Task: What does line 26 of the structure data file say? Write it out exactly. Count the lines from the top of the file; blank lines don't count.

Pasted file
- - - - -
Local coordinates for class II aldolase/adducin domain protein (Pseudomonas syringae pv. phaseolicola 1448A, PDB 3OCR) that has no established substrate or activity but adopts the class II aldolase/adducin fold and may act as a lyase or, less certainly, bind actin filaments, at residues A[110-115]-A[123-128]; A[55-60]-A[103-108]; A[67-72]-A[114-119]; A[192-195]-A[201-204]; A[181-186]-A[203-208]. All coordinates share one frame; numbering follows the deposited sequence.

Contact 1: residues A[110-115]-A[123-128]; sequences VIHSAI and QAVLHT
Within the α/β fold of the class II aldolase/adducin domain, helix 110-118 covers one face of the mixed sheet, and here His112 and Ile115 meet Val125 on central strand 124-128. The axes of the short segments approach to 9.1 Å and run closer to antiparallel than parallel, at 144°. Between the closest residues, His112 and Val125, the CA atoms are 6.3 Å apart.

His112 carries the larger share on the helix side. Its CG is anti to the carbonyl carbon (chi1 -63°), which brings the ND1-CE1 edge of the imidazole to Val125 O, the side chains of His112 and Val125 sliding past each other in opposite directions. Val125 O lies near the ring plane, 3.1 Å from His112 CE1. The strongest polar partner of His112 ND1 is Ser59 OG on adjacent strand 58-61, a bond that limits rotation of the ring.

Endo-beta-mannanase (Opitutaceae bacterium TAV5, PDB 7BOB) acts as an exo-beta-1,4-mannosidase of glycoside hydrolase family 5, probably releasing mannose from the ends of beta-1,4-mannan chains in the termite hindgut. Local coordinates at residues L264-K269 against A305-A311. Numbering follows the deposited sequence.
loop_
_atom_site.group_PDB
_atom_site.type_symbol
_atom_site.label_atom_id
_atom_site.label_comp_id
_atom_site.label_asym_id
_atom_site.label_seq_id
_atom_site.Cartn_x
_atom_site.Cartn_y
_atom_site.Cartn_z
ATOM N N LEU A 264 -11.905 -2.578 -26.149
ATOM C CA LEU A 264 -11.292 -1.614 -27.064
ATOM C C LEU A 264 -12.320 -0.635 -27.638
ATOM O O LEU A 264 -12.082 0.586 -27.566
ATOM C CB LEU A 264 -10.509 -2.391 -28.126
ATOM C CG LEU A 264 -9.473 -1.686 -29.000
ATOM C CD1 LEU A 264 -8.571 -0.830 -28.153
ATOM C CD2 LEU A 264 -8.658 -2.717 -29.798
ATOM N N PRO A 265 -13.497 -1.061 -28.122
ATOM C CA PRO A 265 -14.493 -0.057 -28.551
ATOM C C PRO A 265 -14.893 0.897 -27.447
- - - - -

ATOM C C PRO A 265 -14.893 0.897 -27.447